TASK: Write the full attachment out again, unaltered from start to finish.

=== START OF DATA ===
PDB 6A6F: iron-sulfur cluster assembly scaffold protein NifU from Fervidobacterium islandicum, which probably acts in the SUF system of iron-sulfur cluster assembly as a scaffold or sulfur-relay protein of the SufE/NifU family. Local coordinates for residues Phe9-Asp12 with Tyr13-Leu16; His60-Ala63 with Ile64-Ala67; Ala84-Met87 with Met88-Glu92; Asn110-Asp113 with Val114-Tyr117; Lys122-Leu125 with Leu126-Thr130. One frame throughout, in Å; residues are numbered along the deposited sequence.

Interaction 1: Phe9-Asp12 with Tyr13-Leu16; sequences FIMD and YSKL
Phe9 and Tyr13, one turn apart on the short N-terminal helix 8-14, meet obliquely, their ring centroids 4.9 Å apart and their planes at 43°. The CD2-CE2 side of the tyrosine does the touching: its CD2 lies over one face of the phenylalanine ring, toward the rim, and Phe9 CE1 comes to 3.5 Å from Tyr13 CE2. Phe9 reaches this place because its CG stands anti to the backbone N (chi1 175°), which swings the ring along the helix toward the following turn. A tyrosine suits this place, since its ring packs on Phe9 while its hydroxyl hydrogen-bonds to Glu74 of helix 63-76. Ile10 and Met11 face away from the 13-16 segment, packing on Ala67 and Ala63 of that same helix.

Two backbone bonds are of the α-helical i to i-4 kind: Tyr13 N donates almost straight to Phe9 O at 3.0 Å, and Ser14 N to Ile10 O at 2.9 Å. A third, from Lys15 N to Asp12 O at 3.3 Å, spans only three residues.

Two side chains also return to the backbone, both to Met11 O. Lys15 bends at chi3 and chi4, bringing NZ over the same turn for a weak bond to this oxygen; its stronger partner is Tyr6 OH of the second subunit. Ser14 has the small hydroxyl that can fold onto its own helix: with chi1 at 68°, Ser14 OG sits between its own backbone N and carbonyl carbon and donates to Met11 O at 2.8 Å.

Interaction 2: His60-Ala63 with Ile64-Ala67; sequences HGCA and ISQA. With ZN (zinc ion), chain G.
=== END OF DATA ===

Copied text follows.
PDB 6A6F: iron-sulfur cluster assembly scaffold protein NifU from Fervidobacterium islandicum, which probably acts in the SUF system of iron-sulfur cluster assembly as a scaffold or sulfur-relay protein of the SufE/NifU family. Local coordinates for residues Phe9-Asp12 with Tyr13-Leu16; His60-Ala63 with Ile64-Ala67; Ala84-Met87 with Met88-Glu92; Asn110-Asp113 with Val114-Tyr117; Lys122-Leu125 with Leu126-Thr130. One frame throughout, in Å; residues are numbered along the deposited sequence.

Interaction 1: Phe9-Asp12 with Tyr13-Leu16; sequences FIMD and YSKL
Phe9 and Tyr13, one turn apart on the short N-terminal helix 8-14, meet obliquely, their ring centroids 4.9 Å apart and their planes at 43°. The CD2-CE2 side of the tyrosine does the touching: its CD2 lies over one face of the phenylalanine ring, toward the rim, and Phe9 CE1 comes to 3.5 Å from Tyr13 CE2. Phe9 reaches this place because its CG stands anti to the backbone N (chi1 175°), which swings the ring along the helix toward the following turn. A tyrosine suits this place, since its ring packs on Phe9 while its hydroxyl hydrogen-bonds to Glu74 of helix 63-76. Ile10 and Met11 face away from the 13-16 segment, packing on Ala67 and Ala63 of that same helix.

Two backbone bonds are of the α-helical i to i-4 kind: Tyr13 N donates almost straight to Phe9 O at 3.0 Å, and Ser14 N to Ile10 O at 2.9 Å. A third, from Lys15 N to Asp12 O at 3.3 Å, spans only three residues.

Two side chains also return to the backbone, both to Met11 O. Lys15 bends at chi3 and chi4, bringing NZ over the same turn for a weak bond to this oxygen; its stronger partner is Tyr6 OH of the second subunit. Ser14 has the small hydroxyl that can fold onto its own helix: with chi1 at 68°, Ser14 OG sits between its own backbone N and carbonyl carbon and donates to Met11 O at 2.8 Å.

Interaction 2: His60-Ala63 with Ile64-Ala67; sequences HGCA and ISQA. With ZN (zinc ion), chain G.